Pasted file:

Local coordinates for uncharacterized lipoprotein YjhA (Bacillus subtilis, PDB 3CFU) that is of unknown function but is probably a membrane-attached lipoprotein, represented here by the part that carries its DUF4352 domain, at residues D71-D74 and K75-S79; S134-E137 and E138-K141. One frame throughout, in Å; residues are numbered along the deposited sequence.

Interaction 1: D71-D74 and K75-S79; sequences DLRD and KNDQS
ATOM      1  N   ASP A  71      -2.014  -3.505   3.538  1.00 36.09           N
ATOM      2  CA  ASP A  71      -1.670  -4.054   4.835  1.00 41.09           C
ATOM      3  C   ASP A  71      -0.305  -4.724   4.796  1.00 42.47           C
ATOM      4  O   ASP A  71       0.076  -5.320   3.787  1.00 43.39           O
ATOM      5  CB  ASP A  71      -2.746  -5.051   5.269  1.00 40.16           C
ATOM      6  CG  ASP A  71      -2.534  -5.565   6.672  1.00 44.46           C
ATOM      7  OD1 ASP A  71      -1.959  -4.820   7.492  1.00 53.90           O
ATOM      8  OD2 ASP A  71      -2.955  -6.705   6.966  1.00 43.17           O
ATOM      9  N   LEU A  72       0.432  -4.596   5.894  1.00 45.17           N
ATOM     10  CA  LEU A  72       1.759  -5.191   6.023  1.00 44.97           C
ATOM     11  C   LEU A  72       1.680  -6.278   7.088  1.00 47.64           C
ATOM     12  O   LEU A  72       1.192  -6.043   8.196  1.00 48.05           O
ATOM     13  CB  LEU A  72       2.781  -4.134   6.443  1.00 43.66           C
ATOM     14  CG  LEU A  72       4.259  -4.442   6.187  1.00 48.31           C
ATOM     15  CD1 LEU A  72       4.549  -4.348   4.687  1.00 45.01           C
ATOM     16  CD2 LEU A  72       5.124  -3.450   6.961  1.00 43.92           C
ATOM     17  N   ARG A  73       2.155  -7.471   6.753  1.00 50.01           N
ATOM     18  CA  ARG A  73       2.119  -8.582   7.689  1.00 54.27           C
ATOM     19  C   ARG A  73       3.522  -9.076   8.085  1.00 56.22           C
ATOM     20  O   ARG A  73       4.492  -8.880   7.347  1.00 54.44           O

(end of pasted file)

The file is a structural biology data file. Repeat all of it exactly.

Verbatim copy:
Local coordinates for uncharacterized lipoprotein YjhA (Bacillus subtilis, PDB 3CFU) that is of unknown function but is probably a membrane-attached lipoprotein, represented here by the part that carries its DUF4352 domain, at residues D71-D74 and K75-S79; S134-E137 and E138-K141. One frame throughout, in Å; residues are numbered along the deposited sequence.

Interaction 1: D71-D74 and K75-S79; sequences DLRD and KNDQS
ATOM      1  N   ASP A  71      -2.014  -3.505   3.538  1.00 36.09           N
ATOM      2  CA  ASP A  71      -1.670  -4.054   4.835  1.00 41.09           C
ATOM      3  C   ASP A  71      -0.305  -4.724   4.796  1.00 42.47           C
ATOM      4  O   ASP A  71       0.076  -5.320   3.787  1.00 43.39           O
ATOM      5  CB  ASP A  71      -2.746  -5.051   5.269  1.00 40.16           C
ATOM      6  CG  ASP A  71      -2.534  -5.565   6.672  1.00 44.46           C
ATOM      7  OD1 ASP A  71      -1.959  -4.820   7.492  1.00 53.90           O
ATOM      8  OD2 ASP A  71      -2.955  -6.705   6.966  1.00 43.17           O
ATOM      9  N   LEU A  72       0.432  -4.596   5.894  1.00 45.17           N
ATOM     10  CA  LEU A  72       1.759  -5.191   6.023  1.00 44.97           C
ATOM     11  C   LEU A  72       1.680  -6.278   7.088  1.00 47.64           C
ATOM     12  O   LEU A  72       1.192  -6.043   8.196  1.00 48.05           O
ATOM     13  CB  LEU A  72       2.781  -4.134   6.443  1.00 43.66           C
ATOM     14  CG  LEU A  72       4.259  -4.442   6.187  1.00 48.31           C
ATOM     15  CD1 LEU A  72       4.549  -4.348   4.687  1.00 45.01           C
ATOM     16  CD2 LEU A  72       5.124  -3.450   6.961  1.00 43.92           C
ATOM     17  N   ARG A  73       2.155  -7.471   6.753  1.00 50.01           N
ATOM     18  CA  ARG A  73       2.119  -8.582   7.689  1.00 54.27           C
ATOM     19  C   ARG A  73       3.522  -9.076   8.085  1.00 56.22           C
ATOM     20  O   ARG A  73       4.492  -8.880   7.347  1.00 54.44           O